|The picture I took just before I was attacked|
3. I was in Melaka, Malaysia, wandering around the night market with my friend Jodie when I noticed this man that seemed to be standing either at the same table as us or one table over for the last while. I thought I must be imagining it, but as we moved around between vendors he was always close by. Finally I discretely pointed him out to Jodie and we decided to lose him. We pushed into a crowd of people and made our way to a different section of the market, but this time he was clearly following us. He saw us look back straight at him and he knew we were on to him. He started walking faster toward us and we pushed our way faster through the crowd, worried about what exactly this man wanted. We dashed into a brightly lit store and then out a second entrance that took us out onto a side street. We wanted to just leave the area altogether and get away from this guy, but we didn't want him following us home so we stopped at a cafe to wait it out. While we were eating a delicious piece of cake we saw him walk by the cafe, probably looking for us or some other foreign girls to harass or who knows what else. We waited for a while to make sure he was actually gone and then walked home, checking behind us the whole way. I have no idea why this man was following us, and I'm sure if he tried anything the people in the market would have done something, but that was definitely a scary few minutes of my life. Am I afraid to go back to Malaysia now and peruse night markets? Of course not, strange men could follow us anywhere.
|Melaka at night|
4. When I was in Thailand I paid for a bus to take me from the east coast to the west coast, where I was headed to Phuket. It was one of those mini buses that are usually reserved for tourists, and this one was filled with my friends and I plus a bunch of other backpackers. I think there were over ten in total. We got on the bus and drove for hours before stopping at a restaurant where they told us we would have to switch buses. OK, that was fine, it happens occasionally. So we waited, and waited, and waited, and then they told us that that bus wasn't coming and if we wanted to get to Phuket that night we would have to pay for another bus. The other travellers and I banded together and refused to pay again, so eventually the person who seemed to be in charge decided to take us to the office. At the office they told us a bus would be coming shortly, so we waited for a while. And then they told us that the bus wouldn't be there til morning so we had to get out of the office as they were closing. We didn't even know the name of the town we were in so there was no way we were going to go out there in the middle of the night and try to find a place to stay until morning. We argued this with the woman running the place and told her there was no way we were leaving that office and we wanted our money back, etc. And then we noticed the menacing-looking men with motorbikes standing at the entrance. As we noticed them a few of them pulled out what looked like broken table legs with nails in them from behind their bikes. And they stood there holding them, like they were threatening us with them. So we had this woman threatening to throw us on the street and these men on the street who looked ready to beat us with table legs. This was not a good situation. We discussed it with each other and finally agreed to just pay this woman again if she would get us to Phuket that night. It's not like it cost a lot, it was just the principle of the thing: we didn't want to pay for the same trip twice. But I would rather pay twice then get beaten up in some unknown town over a bus fare.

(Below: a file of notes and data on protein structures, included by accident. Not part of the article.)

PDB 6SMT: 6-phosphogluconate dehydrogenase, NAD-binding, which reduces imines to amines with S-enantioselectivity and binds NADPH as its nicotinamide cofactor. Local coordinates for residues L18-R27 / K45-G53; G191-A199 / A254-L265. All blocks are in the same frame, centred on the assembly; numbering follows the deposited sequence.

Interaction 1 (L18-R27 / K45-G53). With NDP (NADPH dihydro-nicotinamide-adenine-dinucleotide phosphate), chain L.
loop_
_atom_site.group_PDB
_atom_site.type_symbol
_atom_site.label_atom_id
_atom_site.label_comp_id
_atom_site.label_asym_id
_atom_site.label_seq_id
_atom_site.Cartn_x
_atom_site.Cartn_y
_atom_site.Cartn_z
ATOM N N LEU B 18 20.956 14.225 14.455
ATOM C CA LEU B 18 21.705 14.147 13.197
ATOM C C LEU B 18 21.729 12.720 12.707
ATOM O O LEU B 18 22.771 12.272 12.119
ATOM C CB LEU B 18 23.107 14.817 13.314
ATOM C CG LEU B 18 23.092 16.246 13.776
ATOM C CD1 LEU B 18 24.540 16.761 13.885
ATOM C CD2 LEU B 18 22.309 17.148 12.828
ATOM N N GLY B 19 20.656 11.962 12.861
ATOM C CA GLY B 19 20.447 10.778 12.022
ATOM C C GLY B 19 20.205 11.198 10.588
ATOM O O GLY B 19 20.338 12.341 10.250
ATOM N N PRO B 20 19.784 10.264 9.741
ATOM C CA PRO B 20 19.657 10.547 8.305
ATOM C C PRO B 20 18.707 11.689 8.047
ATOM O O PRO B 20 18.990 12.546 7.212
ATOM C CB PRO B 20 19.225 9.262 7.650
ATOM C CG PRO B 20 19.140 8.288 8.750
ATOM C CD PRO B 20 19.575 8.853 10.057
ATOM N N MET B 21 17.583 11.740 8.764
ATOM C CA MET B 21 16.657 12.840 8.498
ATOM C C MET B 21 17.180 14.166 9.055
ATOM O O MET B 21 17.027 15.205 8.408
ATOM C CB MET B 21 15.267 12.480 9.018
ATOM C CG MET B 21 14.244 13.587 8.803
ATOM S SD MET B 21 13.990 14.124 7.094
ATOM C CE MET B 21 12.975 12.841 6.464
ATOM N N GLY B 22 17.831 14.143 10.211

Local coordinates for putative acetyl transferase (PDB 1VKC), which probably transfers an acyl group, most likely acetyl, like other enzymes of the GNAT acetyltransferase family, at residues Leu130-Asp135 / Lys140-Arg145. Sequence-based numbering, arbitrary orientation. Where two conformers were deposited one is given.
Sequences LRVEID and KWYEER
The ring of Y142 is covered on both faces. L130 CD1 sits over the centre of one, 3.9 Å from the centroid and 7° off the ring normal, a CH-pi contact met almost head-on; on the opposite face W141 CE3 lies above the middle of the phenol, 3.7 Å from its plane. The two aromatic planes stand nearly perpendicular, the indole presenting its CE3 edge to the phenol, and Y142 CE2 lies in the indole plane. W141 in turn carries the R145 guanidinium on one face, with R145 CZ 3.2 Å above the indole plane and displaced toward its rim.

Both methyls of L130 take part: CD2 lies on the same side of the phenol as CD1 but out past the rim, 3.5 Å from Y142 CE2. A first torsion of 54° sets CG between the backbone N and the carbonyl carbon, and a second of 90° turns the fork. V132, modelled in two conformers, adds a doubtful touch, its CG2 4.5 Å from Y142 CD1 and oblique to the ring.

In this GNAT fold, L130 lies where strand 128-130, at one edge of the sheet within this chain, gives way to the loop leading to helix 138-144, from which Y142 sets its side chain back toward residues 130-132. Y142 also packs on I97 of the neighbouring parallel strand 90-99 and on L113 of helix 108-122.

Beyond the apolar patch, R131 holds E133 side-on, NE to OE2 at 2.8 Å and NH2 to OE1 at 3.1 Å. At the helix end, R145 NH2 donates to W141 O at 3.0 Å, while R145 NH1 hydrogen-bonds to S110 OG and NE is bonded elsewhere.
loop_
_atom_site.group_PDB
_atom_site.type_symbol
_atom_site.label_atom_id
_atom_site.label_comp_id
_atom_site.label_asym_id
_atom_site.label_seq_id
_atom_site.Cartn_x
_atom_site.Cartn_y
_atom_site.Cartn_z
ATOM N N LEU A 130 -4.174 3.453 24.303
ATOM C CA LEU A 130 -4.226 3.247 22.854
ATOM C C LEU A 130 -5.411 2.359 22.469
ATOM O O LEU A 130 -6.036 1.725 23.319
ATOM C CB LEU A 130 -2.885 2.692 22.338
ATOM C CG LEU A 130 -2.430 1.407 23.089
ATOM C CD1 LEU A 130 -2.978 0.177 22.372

Through this experience we made friends with the other backpackers on the bus and a bunch of us ended up going to Patong Beach, Phuket together. We got an awesome hotel there for a ridiculously low price thanks to one of the Aussies on the bus who was headed there, we drank altogether too much Sang Som and towers of beer and pretty much had an awesome time. If it weren't for those scamming bus people we would never have bonded like we did. So our negative situation turned into a positive.
|The bus scam crew|
Now some people will say, "see, travel is scary, these things will happen to me too!". But guess what? I've travelled through 5 continents and 17 countries and these are the most fear-inducing situations I can come up with off the top of my head. After these, and many other misadventures, I'm still alive and in one piece aren't I? I think that's all that matters. You can be scared of things all you want, but don't be afraid to live. I say screw fear, do what you want.